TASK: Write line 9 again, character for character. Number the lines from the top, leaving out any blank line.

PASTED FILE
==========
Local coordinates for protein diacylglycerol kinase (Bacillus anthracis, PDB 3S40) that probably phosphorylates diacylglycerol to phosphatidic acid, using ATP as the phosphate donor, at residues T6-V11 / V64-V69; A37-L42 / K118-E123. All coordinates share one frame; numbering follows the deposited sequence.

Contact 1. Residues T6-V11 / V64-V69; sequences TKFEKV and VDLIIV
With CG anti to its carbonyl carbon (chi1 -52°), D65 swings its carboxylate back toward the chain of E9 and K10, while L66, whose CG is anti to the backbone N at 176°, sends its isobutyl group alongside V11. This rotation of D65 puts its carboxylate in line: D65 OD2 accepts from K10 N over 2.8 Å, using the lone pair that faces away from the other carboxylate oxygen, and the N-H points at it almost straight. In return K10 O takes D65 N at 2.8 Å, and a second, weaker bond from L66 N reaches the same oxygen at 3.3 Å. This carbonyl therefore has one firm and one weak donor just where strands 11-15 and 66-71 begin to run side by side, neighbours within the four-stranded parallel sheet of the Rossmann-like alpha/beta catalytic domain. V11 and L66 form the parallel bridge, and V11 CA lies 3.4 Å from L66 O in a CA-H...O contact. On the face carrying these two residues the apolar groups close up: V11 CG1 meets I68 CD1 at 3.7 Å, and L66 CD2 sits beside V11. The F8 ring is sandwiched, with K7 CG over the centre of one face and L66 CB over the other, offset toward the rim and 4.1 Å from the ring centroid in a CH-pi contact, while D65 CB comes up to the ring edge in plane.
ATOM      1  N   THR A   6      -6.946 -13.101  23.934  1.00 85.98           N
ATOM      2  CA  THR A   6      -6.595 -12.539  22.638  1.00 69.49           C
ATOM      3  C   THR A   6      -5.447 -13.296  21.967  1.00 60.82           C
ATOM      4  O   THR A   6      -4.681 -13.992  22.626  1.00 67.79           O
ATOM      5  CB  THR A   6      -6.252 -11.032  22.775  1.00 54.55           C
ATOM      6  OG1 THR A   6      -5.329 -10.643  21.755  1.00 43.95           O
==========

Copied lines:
ATOM      6  OG1 THR A   6      -5.329 -10.643  21.755  1.00 43.95           O